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FB Roundup: Mars, Lego, and Walmart

Businesses need to do more on climate change, says Mars chief; Lego revenue drops, 1,400 jobs to go; and Walmart family member sells $62 million in shares.

Businesses need to do more on climate change, says Mars chief

US conglomerate Mars has announced it is combining its founding family’s principles with science to develop a plan to tackle the “urgent threats facing the planet and its people”.

Mars—best known for its chocolate but with other businesses in pet care, chewing gum, other food, drinks and symbio-science—has released the details of its Sustainable in a Generation Plan, which see it invest $1 billion in causes related to climate change, poverty in the value chain and a scarcity of resources.

Mars chief executive Grant Reid said this week he believed global business models were “broken” and companies needed to do more to address global warming and social issues like women’s representation.

“Mars has been in business for four generations and intends to be for the next four generations. The only way that will happen is if we do things differently to ensure that the planet is healthy and all people in our extended supply chains have the opportunity to thrive,” he said.

Mars is governed by a board of directors who are members of the Mars family, and who receive independent advice from four external board advisers. Its companies have 80,000 people across 78 countries and turns over more than $35 billion a year.

Lego revenue drops, 1,400 jobs to go

The toymaker famed for its turnaround has suffered its first fall in revenue since its near-collapse a decade ago.

Lego’s revenue in the first half of 2017 was down 5% to DKK 14.9 billion ($2.41 billion) compared with $2.54 billion in the same period in 2016.

Lego’s 2016 results were described by the company as “sustainable”, but were not impressive when compared to the double-digit growth following the company’s near-collapse in 2004—a dramatic turnaround attributed to strong leadership from Lego Brand Group chairman Jørgen Vig Knudstorp.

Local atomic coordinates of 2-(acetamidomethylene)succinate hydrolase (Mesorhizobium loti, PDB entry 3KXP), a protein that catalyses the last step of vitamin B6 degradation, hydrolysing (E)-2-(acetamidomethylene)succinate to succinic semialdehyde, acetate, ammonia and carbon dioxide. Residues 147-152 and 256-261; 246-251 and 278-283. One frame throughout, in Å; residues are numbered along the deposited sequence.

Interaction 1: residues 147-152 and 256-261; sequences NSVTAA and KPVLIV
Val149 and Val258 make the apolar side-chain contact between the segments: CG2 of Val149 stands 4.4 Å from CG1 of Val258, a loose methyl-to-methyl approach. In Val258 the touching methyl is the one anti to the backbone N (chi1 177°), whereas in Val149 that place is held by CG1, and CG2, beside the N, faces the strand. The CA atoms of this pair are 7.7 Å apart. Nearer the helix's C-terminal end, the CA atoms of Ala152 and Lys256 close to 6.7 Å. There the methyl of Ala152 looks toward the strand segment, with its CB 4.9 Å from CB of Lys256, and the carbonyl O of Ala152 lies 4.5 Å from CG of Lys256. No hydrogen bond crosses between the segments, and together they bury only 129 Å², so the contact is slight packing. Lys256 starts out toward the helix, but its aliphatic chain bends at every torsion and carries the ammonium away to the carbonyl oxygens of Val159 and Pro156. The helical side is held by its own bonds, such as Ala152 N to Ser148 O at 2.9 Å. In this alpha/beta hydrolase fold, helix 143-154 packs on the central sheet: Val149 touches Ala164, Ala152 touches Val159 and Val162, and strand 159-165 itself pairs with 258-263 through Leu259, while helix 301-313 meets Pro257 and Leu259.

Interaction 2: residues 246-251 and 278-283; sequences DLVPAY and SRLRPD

Announcing the 2017 revenue decline, Knudstrop said during the period of growth the company had become increasingly complex, and it was now time for a “reset”. This meant reducing its global workforce by 1,400 people (about 8%), mostly by the end of the year. Lego currently has 18,200 employees.

In August, Knudstrop announced he would replace chief executive Bali Padda, 61, with Niels Christiansen, formerly of Danish tech giant Danfoss. Lego is struggling with competition from videogames and apps, with self-proclaimed “flat” US sales, “despite a significant increase in marketing spend in the second half of [2016]”.

Walmart family member sells $62 million in shares

Rob Walton, the eldest son of Walmart founder Sam Walton, has sold $62 million of his shares in the retail giant—though that’s not even 1% of what he owns.

Walton was company chairman from 1992 to 2015 and is still a board member. Even following the sales of 775,958 shares in two transactions on 23 and 24 August, Walton still owns nearly $8.4 billion of Walmart shares, according to CNBC. He was yet to comment on the reason for the sale.

Walmart, which turned over $117.5 billion in the first quarter of 2017, was founded in 1962. It is the largest company in the world by turnover, with annual revenues approaching $0.5 trillion.

Earlier this year, billionaire Warren Buffett was in the news for selling $900 million worth of his Walmart shares, about 90% of what he still had invested in the discount retailer. Buffett had previously voiced concerns about disruption from Amazon and other online retailers.


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